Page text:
For the paper:

Rossant C, Leijon S, Magnusson AK, Brette R (2011) Sensitivity of
noisy neurons to coincident inputs. J Neurosci 31:17193-206


How do neurons compute? Two main theories compete: neurons could
temporally integrate noisy inputs (rate-based theories) or they could
detect coincident input spikes (spike timing-based
theories). Correlations at fine timescales have been observed in many
areas of the nervous system, but they might have a minor impact. To
address this issue, we used a probabilistic approach to quantify the
impact of coincidences on neuronal response in the presence of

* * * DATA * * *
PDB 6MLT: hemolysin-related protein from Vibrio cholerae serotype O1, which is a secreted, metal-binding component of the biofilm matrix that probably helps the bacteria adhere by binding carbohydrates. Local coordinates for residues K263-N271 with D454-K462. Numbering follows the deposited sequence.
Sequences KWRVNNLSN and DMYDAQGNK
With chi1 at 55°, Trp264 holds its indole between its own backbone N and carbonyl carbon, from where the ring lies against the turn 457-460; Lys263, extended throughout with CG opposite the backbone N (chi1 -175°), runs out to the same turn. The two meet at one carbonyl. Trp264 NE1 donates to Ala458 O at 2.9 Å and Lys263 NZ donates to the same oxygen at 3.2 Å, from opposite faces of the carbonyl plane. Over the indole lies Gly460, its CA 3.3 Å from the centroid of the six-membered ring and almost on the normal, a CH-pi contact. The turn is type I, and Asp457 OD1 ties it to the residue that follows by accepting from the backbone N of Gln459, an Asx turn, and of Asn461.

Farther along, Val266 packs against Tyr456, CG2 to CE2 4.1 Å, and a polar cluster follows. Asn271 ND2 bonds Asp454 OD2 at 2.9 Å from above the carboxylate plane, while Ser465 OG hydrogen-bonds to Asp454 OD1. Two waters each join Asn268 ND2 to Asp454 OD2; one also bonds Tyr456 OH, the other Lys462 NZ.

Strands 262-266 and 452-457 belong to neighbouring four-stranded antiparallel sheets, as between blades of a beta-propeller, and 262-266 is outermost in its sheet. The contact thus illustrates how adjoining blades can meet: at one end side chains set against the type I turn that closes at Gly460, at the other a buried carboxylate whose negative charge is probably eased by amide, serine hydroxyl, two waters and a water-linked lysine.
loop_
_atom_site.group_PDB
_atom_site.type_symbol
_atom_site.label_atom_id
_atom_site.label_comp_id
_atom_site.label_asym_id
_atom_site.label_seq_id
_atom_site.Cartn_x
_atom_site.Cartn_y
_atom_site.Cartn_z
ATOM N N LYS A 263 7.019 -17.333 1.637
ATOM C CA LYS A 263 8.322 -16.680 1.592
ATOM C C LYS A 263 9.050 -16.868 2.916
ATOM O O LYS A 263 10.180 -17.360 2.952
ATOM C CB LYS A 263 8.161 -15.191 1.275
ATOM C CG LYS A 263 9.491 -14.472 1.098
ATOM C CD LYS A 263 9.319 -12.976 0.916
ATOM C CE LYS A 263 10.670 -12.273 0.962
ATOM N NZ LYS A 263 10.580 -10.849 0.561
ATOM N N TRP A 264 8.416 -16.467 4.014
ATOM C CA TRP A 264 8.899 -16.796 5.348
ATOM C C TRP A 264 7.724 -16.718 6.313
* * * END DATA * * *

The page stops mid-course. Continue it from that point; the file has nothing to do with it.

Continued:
fluctuating synaptic activity. We found that when excitation and
inhibition are balanced, as in the sensory cortex in vivo, synchrony
in a very small proportion of inputs results in dramatic increases in
output firing rate. Our theory was experimentally validated with in
vitro recordings of cortical neurons of mice. We conclude that not
only are noisy neurons well equipped to detect coincidences, but they
are so sensitive to fine correlations that a rate-based description of
neural computation is unlikely to be accurate in general.

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